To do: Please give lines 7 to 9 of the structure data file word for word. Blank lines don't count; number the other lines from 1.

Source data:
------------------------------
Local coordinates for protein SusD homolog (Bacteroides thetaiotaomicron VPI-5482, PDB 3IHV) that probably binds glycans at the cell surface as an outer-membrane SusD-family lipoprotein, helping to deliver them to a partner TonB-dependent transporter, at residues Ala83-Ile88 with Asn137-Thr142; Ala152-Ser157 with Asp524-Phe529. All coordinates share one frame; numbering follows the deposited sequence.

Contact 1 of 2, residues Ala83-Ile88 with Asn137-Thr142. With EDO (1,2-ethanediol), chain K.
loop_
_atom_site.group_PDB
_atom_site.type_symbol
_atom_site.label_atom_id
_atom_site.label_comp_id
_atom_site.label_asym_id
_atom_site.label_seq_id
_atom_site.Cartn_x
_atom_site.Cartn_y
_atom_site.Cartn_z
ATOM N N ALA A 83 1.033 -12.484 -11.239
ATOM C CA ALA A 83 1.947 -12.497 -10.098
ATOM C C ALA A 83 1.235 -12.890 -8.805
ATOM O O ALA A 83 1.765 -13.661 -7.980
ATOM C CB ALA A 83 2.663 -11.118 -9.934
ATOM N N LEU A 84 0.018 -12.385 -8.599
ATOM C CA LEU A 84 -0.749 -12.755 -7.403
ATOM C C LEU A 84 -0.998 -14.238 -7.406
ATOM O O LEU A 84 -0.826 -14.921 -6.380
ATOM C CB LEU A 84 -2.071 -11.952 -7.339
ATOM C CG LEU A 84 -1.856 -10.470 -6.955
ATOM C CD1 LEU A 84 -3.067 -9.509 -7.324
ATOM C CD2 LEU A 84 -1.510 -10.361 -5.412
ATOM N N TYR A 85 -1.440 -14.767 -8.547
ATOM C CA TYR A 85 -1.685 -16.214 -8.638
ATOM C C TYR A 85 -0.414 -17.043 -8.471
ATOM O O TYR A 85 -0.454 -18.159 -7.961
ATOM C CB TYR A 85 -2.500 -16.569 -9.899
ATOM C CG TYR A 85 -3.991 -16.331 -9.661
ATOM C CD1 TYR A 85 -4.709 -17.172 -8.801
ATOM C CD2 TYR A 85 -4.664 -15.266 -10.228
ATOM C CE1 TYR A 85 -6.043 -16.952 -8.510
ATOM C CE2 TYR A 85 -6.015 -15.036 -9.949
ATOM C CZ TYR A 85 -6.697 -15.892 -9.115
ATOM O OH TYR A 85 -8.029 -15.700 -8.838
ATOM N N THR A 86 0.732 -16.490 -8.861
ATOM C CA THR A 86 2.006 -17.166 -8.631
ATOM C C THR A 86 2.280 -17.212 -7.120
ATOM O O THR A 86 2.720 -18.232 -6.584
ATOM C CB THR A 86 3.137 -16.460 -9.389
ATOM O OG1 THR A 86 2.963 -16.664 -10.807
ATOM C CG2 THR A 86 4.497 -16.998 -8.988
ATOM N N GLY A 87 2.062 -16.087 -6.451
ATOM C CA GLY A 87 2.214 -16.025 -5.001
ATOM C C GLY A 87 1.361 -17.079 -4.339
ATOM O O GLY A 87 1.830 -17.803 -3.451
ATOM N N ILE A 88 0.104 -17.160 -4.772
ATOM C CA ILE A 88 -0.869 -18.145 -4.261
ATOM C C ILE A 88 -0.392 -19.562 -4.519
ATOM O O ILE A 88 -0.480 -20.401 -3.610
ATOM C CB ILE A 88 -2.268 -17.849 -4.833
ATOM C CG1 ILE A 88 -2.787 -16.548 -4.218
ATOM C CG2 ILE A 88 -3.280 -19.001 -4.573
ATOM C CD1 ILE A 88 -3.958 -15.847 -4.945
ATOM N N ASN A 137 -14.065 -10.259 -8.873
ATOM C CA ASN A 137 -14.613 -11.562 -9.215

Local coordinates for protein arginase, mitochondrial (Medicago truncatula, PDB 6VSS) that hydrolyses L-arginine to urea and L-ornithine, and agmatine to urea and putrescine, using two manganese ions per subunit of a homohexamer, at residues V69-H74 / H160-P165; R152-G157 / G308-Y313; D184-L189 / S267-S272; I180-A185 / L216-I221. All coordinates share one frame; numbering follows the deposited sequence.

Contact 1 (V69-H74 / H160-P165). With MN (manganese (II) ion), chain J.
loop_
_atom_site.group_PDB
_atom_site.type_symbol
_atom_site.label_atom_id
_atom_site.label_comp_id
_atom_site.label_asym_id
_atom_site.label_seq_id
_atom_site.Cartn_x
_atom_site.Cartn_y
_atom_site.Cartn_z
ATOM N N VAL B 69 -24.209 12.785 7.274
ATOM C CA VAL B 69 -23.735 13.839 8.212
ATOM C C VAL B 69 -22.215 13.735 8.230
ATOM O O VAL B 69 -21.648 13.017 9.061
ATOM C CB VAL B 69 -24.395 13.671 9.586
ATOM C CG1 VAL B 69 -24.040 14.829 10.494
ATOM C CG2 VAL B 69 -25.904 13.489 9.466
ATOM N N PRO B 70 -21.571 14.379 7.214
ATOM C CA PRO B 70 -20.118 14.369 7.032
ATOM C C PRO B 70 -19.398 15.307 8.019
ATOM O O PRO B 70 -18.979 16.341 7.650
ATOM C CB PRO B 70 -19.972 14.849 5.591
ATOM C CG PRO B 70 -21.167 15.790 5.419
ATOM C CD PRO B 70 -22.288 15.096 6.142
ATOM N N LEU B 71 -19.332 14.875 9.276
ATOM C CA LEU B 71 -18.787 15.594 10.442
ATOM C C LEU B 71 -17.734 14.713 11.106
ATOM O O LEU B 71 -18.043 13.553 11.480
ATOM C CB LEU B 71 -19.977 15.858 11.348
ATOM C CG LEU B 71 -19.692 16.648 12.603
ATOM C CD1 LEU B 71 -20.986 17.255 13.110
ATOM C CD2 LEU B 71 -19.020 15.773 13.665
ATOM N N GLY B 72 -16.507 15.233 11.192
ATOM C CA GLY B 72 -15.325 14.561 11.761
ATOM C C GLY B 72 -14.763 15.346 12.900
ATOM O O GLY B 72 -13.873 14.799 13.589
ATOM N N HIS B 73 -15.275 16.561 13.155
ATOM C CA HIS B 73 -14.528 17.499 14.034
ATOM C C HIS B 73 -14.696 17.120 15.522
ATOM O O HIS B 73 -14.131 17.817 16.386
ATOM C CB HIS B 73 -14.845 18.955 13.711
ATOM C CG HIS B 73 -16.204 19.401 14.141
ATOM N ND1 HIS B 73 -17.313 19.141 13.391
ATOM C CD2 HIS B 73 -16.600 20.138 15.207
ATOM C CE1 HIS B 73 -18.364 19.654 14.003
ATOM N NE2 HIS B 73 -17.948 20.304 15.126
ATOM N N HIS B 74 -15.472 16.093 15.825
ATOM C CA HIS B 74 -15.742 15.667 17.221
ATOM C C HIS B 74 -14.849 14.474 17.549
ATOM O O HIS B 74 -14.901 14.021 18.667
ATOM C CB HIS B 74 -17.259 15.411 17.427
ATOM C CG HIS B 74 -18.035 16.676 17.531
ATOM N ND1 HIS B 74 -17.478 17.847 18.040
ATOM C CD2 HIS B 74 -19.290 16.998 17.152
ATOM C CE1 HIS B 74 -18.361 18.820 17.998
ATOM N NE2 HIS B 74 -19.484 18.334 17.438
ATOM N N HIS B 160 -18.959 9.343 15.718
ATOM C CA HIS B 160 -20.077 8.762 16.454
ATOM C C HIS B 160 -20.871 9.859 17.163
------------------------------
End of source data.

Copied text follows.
_atom_site.label_comp_id
_atom_site.label_asym_id
_atom_site.label_seq_id